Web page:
Tuesday, June 05, 2012

Pg. 99: Andrew Demshuk's "The Lost German East"

The current feature at the Page 99 Test: The Lost German East: Forced Migration and the Politics of Memory, 1945-1970 by Andrew Demshuk.

About the book, from the publisher:
A fifth of West Germany's post-1945 population consisted of ethnic German refugees expelled from Eastern Europe, a quarter of whom came from Silesia. As the richest territory lost inside Germany's interwar borders, Silesia was a leading objective for territorial revisionists, many of whom were themselves expellees. The Lost German East examines how and why millions of Silesian expellees came to terms with the loss of their homeland. Applying theories of memory and nostalgia, as well as recent studies on ethnic cleansing, Andrew Demshuk shows how, over time, most expellees came to recognize that the idealized world they mourned no longer existed. Revising the traditional view that most of those expelled sought a restoration of prewar borders so they could return to the east, Demshuk offers a new answer to the question of why, after decades of violent upheaval, peace and stability took root in West Germany during the tense early years of the Cold War.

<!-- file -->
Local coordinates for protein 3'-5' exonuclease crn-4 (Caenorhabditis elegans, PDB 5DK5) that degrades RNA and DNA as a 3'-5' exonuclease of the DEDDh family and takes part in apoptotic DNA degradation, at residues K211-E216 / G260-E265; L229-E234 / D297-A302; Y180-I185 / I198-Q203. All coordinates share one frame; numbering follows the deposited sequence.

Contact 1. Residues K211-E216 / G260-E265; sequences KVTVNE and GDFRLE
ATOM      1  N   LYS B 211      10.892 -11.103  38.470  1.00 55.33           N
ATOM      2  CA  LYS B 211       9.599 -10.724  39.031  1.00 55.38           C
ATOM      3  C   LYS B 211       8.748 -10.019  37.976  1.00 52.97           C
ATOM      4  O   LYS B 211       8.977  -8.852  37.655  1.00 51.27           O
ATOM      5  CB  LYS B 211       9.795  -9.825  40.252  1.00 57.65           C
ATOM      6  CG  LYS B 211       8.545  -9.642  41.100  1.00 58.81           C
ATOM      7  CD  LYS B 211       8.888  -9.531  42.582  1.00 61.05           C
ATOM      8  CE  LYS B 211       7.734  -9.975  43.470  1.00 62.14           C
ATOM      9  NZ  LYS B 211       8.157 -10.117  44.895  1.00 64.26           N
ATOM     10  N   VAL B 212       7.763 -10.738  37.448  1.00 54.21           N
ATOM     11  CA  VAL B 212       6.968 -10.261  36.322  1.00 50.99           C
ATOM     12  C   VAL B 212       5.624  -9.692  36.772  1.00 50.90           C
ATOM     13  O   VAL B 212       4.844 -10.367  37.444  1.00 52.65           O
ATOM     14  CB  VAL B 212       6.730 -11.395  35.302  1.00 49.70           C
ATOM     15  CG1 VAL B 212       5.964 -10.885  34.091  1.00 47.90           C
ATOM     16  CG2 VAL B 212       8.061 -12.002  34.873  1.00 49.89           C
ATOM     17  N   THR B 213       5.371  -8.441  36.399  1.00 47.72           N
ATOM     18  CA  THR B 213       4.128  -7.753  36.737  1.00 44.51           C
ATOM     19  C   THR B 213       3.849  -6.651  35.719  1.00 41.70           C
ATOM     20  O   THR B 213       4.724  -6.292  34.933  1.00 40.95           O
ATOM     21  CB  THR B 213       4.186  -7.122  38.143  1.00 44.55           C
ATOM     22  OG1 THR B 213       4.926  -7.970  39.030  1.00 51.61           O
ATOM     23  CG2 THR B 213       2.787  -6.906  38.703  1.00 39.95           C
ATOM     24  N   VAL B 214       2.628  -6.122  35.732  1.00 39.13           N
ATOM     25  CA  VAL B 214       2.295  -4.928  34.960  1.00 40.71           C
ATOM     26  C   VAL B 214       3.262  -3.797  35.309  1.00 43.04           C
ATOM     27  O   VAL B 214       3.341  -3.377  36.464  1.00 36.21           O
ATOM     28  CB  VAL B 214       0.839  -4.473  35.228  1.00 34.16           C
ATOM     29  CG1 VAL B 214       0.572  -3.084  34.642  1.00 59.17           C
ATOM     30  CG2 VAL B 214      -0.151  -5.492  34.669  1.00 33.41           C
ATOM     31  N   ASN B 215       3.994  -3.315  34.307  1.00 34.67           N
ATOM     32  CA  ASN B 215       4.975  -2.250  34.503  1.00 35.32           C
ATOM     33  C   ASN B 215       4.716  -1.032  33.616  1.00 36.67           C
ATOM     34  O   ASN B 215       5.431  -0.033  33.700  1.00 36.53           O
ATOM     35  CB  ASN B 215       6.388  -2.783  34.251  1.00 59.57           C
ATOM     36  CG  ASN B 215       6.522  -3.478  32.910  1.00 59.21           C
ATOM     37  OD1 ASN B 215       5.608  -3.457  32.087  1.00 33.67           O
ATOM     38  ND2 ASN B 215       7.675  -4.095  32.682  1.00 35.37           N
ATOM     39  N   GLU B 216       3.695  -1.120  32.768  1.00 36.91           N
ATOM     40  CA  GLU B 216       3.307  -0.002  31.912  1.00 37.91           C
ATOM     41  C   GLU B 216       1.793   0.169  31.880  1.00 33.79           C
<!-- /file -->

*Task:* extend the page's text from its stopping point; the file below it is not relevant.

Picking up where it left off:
Learn more about The Lost German East at the Cambridge University Press website.

Andrew Demshuk is a history professor at the University of Alabama at Birmingham.

The Page 99 Test: The Lost German East.

--Marshal Zeringue